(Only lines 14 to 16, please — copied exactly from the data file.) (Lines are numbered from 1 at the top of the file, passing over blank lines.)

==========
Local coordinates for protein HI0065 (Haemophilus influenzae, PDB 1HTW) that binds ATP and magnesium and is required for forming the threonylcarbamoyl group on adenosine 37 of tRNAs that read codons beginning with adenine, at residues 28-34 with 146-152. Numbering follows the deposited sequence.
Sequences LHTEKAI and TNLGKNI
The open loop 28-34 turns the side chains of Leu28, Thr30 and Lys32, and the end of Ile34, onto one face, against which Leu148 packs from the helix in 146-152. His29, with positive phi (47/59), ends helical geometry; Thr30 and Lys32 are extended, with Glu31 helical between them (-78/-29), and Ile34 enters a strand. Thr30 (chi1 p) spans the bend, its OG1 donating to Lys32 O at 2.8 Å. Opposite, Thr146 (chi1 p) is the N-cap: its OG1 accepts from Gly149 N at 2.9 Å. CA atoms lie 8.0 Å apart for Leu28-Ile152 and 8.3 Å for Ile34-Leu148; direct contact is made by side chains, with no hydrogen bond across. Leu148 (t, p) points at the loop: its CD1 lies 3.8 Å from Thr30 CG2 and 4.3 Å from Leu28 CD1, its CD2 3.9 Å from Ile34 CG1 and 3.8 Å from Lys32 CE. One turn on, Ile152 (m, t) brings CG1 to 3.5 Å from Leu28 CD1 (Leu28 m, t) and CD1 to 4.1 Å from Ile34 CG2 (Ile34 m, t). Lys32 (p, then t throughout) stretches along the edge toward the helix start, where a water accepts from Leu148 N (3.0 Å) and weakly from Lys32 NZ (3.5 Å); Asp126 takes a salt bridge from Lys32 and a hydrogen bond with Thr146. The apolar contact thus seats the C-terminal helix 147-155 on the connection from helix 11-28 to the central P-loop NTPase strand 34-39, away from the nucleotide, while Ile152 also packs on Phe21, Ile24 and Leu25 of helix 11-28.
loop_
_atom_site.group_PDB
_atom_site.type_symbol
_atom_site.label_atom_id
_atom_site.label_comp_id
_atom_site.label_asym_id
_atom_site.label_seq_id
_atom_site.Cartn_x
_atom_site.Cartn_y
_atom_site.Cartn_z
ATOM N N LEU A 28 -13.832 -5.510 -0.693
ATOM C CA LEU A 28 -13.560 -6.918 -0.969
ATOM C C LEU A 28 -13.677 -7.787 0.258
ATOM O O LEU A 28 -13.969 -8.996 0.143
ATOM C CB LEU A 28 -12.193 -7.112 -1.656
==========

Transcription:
ATOM N N LEU A 28 -13.832 -5.510 -0.693
ATOM C CA LEU A 28 -13.560 -6.918 -0.969
ATOM C C LEU A 28 -13.677 -7.787 0.258